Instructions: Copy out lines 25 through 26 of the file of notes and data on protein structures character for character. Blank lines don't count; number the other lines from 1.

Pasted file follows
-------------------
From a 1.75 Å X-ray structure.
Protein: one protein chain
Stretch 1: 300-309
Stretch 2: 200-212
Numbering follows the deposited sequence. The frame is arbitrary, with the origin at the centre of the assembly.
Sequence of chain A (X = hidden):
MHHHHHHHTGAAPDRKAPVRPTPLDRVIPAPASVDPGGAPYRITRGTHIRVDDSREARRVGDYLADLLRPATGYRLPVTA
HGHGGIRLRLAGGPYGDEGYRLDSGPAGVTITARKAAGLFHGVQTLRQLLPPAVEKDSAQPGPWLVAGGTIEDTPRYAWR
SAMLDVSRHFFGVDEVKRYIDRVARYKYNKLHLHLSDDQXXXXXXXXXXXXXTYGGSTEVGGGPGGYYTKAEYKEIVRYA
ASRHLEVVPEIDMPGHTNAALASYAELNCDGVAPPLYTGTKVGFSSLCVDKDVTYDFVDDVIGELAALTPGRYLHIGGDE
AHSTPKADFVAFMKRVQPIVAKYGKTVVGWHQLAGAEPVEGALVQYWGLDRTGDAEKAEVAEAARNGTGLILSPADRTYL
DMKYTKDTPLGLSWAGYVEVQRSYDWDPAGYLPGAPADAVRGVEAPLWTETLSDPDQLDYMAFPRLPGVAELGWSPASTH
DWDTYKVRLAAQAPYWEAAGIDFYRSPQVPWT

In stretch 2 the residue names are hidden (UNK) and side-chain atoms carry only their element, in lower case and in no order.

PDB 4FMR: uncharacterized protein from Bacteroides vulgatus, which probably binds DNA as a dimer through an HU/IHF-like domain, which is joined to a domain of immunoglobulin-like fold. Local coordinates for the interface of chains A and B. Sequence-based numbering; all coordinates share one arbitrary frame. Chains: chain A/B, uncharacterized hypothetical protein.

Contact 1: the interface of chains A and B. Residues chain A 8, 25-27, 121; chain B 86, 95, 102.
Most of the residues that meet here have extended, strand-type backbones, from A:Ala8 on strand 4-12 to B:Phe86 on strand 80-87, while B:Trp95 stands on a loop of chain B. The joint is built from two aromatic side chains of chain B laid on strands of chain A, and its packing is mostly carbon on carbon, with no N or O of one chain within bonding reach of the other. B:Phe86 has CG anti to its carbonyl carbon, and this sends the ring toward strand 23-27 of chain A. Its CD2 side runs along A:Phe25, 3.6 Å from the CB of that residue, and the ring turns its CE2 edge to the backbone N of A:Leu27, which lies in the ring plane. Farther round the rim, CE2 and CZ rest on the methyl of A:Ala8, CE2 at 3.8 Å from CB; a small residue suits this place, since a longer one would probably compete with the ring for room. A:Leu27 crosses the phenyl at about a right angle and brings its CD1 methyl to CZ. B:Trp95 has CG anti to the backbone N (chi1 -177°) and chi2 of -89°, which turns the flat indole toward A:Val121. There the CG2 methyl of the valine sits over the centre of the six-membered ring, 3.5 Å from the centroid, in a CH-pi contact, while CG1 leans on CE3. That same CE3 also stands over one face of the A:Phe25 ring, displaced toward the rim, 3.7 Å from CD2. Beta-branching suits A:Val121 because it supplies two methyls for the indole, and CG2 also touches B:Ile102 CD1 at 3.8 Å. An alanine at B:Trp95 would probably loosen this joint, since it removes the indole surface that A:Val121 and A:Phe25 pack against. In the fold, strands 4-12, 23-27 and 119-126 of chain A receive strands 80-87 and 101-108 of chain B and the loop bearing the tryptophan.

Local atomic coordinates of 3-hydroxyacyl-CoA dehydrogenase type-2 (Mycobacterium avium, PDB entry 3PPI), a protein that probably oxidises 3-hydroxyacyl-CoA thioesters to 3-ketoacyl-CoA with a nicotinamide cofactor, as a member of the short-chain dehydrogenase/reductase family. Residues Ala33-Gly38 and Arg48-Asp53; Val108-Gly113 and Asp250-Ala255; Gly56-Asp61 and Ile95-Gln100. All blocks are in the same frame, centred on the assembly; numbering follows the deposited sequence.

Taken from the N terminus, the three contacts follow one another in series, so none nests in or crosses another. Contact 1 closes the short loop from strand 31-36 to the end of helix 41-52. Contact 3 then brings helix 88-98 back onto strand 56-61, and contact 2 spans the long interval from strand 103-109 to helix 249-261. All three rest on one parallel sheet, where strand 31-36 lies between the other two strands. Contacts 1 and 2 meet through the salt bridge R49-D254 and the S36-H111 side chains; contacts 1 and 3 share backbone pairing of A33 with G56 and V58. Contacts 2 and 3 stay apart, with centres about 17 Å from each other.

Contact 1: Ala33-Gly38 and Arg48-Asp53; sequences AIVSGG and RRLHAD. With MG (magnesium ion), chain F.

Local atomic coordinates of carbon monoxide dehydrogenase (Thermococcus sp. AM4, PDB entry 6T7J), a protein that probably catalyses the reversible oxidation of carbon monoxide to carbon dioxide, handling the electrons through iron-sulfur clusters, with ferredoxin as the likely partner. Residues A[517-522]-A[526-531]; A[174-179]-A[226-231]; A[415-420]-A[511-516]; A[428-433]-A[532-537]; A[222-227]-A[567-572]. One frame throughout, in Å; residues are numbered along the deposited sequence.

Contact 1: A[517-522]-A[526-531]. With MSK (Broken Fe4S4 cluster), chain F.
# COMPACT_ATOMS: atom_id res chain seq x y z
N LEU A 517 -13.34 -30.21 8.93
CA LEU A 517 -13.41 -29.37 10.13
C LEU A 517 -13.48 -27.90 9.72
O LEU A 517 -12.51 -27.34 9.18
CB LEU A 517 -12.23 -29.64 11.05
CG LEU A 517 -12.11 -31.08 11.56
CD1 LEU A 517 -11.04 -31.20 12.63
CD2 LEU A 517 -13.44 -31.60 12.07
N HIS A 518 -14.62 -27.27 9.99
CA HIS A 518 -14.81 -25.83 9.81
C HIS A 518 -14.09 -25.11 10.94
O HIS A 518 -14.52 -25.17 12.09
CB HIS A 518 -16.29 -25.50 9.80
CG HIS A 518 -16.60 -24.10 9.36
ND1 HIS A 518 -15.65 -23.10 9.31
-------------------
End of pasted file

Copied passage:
CA LEU A 517 -13.41 -29.37 10.13
C LEU A 517 -13.48 -27.90 9.72